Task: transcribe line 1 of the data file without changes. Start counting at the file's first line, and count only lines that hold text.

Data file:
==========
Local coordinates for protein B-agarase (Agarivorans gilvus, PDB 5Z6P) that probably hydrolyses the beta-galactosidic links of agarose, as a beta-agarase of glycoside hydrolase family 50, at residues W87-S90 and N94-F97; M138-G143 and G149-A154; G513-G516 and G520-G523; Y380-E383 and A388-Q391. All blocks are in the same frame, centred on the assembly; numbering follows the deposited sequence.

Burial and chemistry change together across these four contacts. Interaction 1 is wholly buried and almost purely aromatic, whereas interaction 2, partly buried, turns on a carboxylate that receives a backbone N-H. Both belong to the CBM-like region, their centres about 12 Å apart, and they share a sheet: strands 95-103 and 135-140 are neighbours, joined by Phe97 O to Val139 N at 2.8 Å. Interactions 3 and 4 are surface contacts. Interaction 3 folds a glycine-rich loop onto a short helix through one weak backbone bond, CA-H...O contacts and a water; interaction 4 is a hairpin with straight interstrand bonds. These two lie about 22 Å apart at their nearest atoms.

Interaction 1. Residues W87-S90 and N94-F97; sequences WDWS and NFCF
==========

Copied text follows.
Local coordinates for protein B-agarase (Agarivorans gilvus, PDB 5Z6P) that probably hydrolyses the beta-galactosidic links of agarose, as a beta-agarase of glycoside hydrolase family 50, at residues W87-S90 and N94-F97; M138-G143 and G149-A154; G513-G516 and G520-G523; Y380-E383 and A388-Q391. All blocks are in the same frame, centred on the assembly; numbering follows the deposited sequence.